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After decades of contemplation and debate, a group known as Better Together is recommending an end to the “Great Divorce” between St. Louis and St. Louis County.Better Together is proposing an ambitious plan to create a unified metro government and police department and limit municipalities' ability to levy sales taxes. The plan would be decided through a statewide vote.Proponents contend it will scrape away layers of local government that has been holding the St. Louis region back. Opponents believe the plan will create an unwieldy and large centralized government that could be implemented against the will of city and county residents.

Residents weigh merits and flaws of St. Louis city-county merger

Courtesy of Better Together

Discussions to merge the St. Louis city and county governments are underway by city residents.

About 100 people came out to a town hall meeting Monday night to express their support and concerns for a consolidation.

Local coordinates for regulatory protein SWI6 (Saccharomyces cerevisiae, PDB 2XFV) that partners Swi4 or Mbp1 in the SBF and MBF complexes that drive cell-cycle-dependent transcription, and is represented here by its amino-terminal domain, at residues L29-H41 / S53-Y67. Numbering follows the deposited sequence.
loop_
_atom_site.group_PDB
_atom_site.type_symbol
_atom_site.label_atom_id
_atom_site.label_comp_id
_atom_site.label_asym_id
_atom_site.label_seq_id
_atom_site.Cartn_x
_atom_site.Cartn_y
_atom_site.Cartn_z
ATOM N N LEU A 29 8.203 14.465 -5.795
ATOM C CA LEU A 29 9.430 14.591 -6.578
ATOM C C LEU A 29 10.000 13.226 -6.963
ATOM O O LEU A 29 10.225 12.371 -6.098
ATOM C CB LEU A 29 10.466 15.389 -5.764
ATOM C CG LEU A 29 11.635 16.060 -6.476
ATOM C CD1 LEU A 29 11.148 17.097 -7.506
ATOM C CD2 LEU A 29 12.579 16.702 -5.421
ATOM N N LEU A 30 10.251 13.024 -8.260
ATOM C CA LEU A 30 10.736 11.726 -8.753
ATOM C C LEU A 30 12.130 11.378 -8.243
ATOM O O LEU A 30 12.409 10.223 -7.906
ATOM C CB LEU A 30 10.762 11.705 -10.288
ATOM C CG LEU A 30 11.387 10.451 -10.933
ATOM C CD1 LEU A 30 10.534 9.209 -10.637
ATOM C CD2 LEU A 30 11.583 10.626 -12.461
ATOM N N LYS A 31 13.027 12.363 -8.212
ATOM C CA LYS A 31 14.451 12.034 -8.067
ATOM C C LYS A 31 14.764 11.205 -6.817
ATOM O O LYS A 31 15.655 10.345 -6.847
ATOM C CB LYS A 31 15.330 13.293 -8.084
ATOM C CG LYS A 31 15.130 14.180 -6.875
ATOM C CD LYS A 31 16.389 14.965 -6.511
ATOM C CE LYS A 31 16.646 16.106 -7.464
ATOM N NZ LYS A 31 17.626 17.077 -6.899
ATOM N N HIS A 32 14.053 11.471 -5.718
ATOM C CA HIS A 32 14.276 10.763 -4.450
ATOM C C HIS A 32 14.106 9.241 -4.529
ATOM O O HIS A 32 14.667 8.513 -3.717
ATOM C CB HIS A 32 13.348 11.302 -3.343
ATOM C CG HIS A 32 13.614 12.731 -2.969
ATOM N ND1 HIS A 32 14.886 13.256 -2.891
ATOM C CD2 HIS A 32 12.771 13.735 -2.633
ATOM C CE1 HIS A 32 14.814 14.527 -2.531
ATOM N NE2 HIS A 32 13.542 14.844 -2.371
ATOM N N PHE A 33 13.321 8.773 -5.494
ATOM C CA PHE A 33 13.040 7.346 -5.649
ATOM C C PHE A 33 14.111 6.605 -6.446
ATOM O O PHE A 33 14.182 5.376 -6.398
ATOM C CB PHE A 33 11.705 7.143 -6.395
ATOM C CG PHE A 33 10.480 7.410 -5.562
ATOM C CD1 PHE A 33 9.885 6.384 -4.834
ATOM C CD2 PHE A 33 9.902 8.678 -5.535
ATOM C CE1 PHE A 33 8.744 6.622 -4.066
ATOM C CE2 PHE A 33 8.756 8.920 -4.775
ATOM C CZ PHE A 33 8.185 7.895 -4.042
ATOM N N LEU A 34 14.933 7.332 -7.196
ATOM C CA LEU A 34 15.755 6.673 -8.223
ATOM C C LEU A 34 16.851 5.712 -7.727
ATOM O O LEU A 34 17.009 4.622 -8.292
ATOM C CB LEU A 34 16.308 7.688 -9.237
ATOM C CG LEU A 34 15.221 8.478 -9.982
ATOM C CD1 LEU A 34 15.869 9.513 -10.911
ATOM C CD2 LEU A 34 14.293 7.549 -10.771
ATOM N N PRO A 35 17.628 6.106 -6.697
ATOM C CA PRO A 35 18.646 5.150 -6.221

The nonprofit organization Better Together has organized a series of community discussions to encourage area residents to share their perspectives.

Marius Johnson-Malone is deputy director of community-based studies for the organization. He said he was encouraged by the crowd’s discussion.

“We thought it went really well. You know, we heard of different opinions about what people really value in their community, Johnson-Malone said. "What some of the things — the disadvantages to our current system versus the advantages — and trying to understand that aspect both from a residential perspective but also from a regional perspective.”

Supporters of this move say that by combining the city and county government programs will become more efficient and will reduce excess spending.

Critics argue that the consolidation will slow the response time for police and fire departments and hurt the individuality of smaller communities.

Eli Karabell, a 21-year-old St. Louis resident said that he would not support the merger until he hears a more detailed explanation about the economic impact to the region.

“There’s not enough clear, delineated roles for each body yet. We have so many varying government agencies in St. Louis, there needs to be different roles for each, of course, said Karabell. “But they haven’t explained to me properly what each role is going to be.”

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